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eaving through the narrow hallway encircling the fifth floor ICU at Emory University Hospital, associate administrator David Pugh is careful not to disturb the small groups of families huddled outside the rooms of their loved ones.
     “You see everything. People bring food and pillows and blankets. We’ve had people try to bring pets here,” he says. “They stay here night and day. They just do not want to be separated from their family members. They will use whatever empty space is available, and there’s not much.”
     At Emory, as with other large academic medical centers throughout the country, increasing numbers of critically ill patients are requiring long hospital stays, pushing the capabilities of aging facilities to their limits and challenging providers who must adapt cutting-edge technology to small, confined spaces.
     So when administrators decided last year to expand EUH’s busy neurointensive care unit, they wanted to go beyond the usual “just add more beds” philosophy. They needed to build a model for what inpatient care in the 21st century should be.
     “We need rooms that are patient- and family-friendly and that provide an environment conducive to healing—not small, crowded spaces with blank walls, too much noise, and bright lights,” says Owen Samuels, medical director of neurocritical care, and by all accounts the human engine driving the project. “We need sufficient space to perform procedures at the bedside and not transport fragile patients across the hospital for them.”
     While the new unit will have these things and more, what makes it revolutionary, Samuels says, is not a laundry list of new features, but its inclusive, start-from-scratch design. A task force of neurologists, critical care nurses, pharmacists, social workers, family members of former patients, and health care design experts spent months discussing everything from the best use of new technology to how to position the nurses’ station. But the group’s focus was not just on satisfying different clinical demands.
     “Owen started things off by telling us a story about one of his patients,” relates Pugh. “By the end of his opening, everyone was wiping away tears. We knew we had to keep the patient in mind. Too many hospital units are built to be efficient for the providers, with the needs of the patient getting lost along the way.”
     The design of the new unit will make the patient’s perspective paramount. “There is a large body of current research that links the quality of a health care facility’s physical environment to both patient outcomes and staff efficiency,” says Samuels. The plans for the new ICU incorporate core principles of evidence-based, patient-centered design—a holistic approach that focuses on the patient’s physical environment as a tool to facilitate healing.
     It’s a philosophy that Robert Bachman, EUH’s chief operating officer, hopes will expand to all hospital services in the near future. The new neurocritical care unit is the first step in a much longer process that will ultimately result in a completely new Emory Hospital.
     “Our mission is not just treating disease but taking patients’ emotional and spiritual needs into account and providing care and support for families as well,” he says.
     This is a particularly crucial issue for EUH because of the number of critically ill patients it admits. As a teaching and research-intensive academic health center, Emory sees patients who are sicker and require longer, more acute, hospital care.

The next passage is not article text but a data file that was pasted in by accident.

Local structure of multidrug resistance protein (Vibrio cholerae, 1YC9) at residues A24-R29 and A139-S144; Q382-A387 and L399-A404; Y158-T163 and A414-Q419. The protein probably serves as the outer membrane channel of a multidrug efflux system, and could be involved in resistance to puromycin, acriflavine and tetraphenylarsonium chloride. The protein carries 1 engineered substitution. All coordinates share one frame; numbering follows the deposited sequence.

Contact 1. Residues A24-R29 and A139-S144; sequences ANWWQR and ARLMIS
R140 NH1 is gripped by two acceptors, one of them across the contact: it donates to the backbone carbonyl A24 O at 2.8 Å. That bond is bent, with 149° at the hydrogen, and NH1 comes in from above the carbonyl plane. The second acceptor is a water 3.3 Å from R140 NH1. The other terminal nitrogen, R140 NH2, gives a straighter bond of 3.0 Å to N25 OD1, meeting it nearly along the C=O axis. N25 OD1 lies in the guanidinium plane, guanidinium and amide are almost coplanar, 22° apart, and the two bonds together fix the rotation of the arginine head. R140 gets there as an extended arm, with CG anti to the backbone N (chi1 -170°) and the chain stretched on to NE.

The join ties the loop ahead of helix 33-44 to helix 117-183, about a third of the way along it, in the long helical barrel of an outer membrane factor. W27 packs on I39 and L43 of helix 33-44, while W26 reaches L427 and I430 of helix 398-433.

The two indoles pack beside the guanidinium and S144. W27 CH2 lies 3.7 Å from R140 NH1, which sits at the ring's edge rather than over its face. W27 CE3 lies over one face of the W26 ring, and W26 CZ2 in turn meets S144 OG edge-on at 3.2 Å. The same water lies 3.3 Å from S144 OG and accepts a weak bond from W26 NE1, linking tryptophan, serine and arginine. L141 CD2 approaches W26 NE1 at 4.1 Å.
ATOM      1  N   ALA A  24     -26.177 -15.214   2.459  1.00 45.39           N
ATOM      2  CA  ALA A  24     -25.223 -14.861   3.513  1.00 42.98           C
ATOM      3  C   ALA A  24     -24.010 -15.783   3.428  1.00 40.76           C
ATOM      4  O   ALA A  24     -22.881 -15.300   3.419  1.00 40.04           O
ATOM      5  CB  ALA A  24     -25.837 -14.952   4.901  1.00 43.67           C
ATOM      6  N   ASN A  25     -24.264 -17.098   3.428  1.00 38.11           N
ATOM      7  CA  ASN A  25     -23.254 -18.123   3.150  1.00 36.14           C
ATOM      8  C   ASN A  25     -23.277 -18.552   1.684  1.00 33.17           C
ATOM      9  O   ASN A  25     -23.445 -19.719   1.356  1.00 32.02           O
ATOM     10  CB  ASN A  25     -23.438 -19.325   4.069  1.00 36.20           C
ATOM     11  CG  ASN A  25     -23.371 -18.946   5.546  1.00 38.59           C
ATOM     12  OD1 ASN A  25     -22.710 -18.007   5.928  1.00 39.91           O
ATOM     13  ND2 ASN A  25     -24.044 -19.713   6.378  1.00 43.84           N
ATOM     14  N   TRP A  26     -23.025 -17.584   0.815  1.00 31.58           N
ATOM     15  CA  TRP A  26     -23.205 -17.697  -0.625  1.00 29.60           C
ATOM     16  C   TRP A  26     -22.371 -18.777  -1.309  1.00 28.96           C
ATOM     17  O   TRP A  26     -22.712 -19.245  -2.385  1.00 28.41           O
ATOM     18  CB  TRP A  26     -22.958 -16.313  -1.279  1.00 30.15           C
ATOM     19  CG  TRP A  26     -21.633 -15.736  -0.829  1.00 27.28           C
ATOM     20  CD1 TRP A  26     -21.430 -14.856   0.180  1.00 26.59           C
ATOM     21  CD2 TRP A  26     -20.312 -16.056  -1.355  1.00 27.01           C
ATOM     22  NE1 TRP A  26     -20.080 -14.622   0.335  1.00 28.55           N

“We had a patient here last year who was hospitalized for almost 500 days awaiting a heart transplant,” Bachman says. “EUH is what I call the hospital of last resort for lots of patients throughout Georgia and beyond. We often get patients from other hospitals that have exhausted their resources and expertise and can’t take it to the next level of care. As a result, we are seeing many patients who need to be here for months.”
Staying a step ahead, just barely  
At just over a century old, Emory Hospital has in some ways had a hard time keeping pace with its own success. When it opened in 1905 as Wesley Memorial Hospital in an antebellum mansion in downtown Atlanta, its 50 beds were largely devoted to caring for patients with pneumonia or tuberculosis—the leading causes of death at that time. In 1922, the hospital moved to its present location on the Emory campus, then on the far outskirts of the city, to serve as a learning facility for the University’s medical students.
     Since that time, it has grown into a nationally ranked medical center known for its expertise in transplant medicine, oncology, neuroscience, cardiology, and cardiac surgery. Though it is consistently listed among the top hospitals in various specialties in U.S. News & World Report’s annual “America’s Best Hospitals” issue, its physical environment has lagged behind. Much of the facility is more than 60 years old, and most is more than 30 years old, with the last major construction expansion project completed in the late 1980s.
     Nowhere is the stress of the situation more evident than in the hospital’s neurocritical care unit. One of only a handful of such units in the Southeast, it is staffed by neurointensivists (neurologists with special training in critical care) as well as a dedicated team of critical care nurse practitioners and pharmacists who specialize in neurology. This approach—offering around-the-clock monitoring and care management—has been shown to improve overall survival rates as well as long-term recovery of function and quality of life.
     “We are known as one of the best places for neurologic critical care in the region, if not the country,” says Jim Mullen, director of neurocritical nursing. “When other facilities have patients who need a higher level of care than they can provide, they send them here.”